Making the Right Choices for Cooperstown

Sometimes I look at the list of Hall of Famers and wonder how a particular player got to Cooperstown. Some choices are obvious, some silly, some merely puzzling. Then I look at when he was elected and sometimes the choice doesn’t seem so bad in the context of the time the player was elected. Let me give you two examples.

Eppa Rixey

Left handed pitcher Eppa Rixey began his Major League career in 1912 and completed it in 1933. He won 266 games, had a .515 winning percentage, an ERA of 3.15, and struck out 1350 men. He also gave up more hits than he had innings pitched. He missed 1918 because of World War I, and took a loss in the 1915 World Series when he pitched the last six innings of game five for Philadelphia. He died in February 1963 and made the Hall of Fame the same year. Ignoring the fact that his death may have influenced the Veteran’s Committee to look at him more closely, his career isn’t bad, but doesn’t look all that special. As a Left-handed pitcher he did well, but here’s a list of all the left-handers who have more wins than Rixey: Spahn, Carlton, Plank, Johnson, Glavine, Grove, John, Kaat, and Moyer. Here’s that same list in 1963: Spahn, Plank, Grove. And note, further, that both Plank and Grove spent most of their big league career in the American League (Grove spent all of his). So in 1963, Eppa Rixey was the second winningest left-handed pitcher in National League history, with much more well-known Carl Hubbell 12 wins back in third. If you know that, then the Rixey choice doesn’t seem quite so bad. The Veteran’s Committee chose the winningest left-hander in National League history prior to about 1960 (didn’t bother to look up when Spahn won his 267th game), a period of 84 years, to enshrine in Cooperstown. So again, Rixey doesn’t look as odd to 1963 fans as he does to modern fans when it comes to the Hall of Fame (and remember that Spahn is still active in 1963 so he’s not yet 97 games up on Rixey).

Max Carey

Max Carey was a base stealing specialist, mostly for Pittsburgh, from 1910 to 1929. He hit .285, slugged .385, scored 1545 runs, had no power, and stole 738 bases. He was part of the 1925 World Series winning team. His best stolen base year was 1922 when he stole 51 and was caught only twice (He actually stole more bases a couple of times, but never with that success rate). He made the Hall of Fame in 1961. Currently Carey ranks seventh in stolen bases since 1898 (when they changed the stolen base run to its current form). OK, maybe that alone would get him a ticket to Cooperstown (although it hasn’t helped either Tim Raines or Vince Coleman, two of the players above him), but it was different in 1961. In that year he was third behind only Ty Cobb and Eddie Collins, both career American Leaguers. So again we find that the player in question is the all-time leader in a category (stolen bases) in the National League at the time he is chosen for the Hall of Fame. That makes the choice look better then than now, when Lou Brock is now the NL’s stolen base king.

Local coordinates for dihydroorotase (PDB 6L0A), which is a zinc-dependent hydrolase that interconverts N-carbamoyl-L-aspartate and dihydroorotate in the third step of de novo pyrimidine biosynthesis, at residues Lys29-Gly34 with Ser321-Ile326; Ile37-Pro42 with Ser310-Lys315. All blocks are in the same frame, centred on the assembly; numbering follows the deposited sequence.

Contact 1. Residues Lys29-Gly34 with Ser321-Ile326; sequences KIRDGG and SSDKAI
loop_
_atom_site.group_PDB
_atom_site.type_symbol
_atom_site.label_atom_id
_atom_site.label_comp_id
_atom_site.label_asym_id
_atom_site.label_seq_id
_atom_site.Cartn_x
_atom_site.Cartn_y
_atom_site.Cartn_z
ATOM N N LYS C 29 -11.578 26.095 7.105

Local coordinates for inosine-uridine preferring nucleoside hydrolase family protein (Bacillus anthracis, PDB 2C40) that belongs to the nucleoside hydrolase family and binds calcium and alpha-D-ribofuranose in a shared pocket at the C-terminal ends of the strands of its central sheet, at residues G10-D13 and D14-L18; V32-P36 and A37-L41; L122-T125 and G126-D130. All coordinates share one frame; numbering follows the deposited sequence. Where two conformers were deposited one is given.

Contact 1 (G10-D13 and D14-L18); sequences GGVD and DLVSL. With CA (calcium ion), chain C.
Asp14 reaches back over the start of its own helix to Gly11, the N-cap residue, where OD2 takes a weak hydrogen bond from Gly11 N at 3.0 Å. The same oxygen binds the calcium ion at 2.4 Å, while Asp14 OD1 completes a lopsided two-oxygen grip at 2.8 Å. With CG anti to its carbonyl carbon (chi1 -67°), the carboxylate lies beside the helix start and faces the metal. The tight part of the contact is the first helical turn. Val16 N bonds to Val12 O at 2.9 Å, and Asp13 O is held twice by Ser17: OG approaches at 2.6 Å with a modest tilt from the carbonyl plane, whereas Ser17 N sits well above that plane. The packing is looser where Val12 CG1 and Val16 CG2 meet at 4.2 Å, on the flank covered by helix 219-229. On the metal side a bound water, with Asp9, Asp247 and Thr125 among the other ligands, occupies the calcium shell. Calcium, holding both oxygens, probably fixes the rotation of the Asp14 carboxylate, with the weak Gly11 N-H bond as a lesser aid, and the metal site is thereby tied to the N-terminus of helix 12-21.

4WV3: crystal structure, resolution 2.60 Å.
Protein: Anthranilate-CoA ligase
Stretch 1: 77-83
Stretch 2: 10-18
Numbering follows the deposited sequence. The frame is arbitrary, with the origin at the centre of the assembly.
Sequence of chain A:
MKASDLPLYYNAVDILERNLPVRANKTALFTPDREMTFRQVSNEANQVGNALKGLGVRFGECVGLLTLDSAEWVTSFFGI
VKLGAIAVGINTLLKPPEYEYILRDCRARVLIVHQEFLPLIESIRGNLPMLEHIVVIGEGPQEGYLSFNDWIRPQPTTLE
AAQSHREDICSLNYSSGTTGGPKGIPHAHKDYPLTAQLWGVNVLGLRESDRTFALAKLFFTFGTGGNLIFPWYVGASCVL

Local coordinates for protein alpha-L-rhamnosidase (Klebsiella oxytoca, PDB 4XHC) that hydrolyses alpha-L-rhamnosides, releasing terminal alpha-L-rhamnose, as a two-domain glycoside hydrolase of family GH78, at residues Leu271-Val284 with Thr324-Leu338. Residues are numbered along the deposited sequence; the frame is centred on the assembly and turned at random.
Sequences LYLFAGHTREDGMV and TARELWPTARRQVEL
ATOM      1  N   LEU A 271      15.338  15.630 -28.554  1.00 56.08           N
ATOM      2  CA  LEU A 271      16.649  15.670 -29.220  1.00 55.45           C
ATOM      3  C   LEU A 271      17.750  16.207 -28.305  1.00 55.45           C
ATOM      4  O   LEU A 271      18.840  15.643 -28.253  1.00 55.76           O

This is not a plea for either man to be in the Hall of Fame. Maybe neither should be, or maybe only Carey should be.  Maybe being the all-time leader in something in one league isn’t a free pass to the Hall. But if you think neither looks overly qualified when you read over their stats, remember that both, particularly Rixey, looked a lot better in the early 1960s than they do in the 21st Century.

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2 Responses to “Making the Right Choices for Cooperstown”

  1. William Miller Says:

    You raise a great point regarding how the reputations of Hall of Famers change over time. Pie Traynor, for example, was as recently as the mid-1970’s, considered one of the top three third basemen of all-time. Since then, his rep has dropped to the extent that now he might just break the top twenty.
    One has to wonder, then, how recent inductees such as Andre Dawson and Jim Rice will be remembered (if at all) 75 years from now.
    As always, a great post, Bill

  2. verdun2 Says:

    Thanks for the read, Bill.
    You make a great point about Traynor. I did a post on him way back (4 January 2010) and he’s a very good third example of what I’m talking about. He makes the HoF in 1948, well before Schmidt, Brett, Robinson, or Mathews comes up. I might have chosen Baker as the best 3rd baseman prior to 1950, but Traynor wasn’t a bad choice then. Now, as you point out, it’s just plain silly.
    Not sure about Rice and Dawson in 75 years. I know I won’t be around to worry about it. 😦
    v

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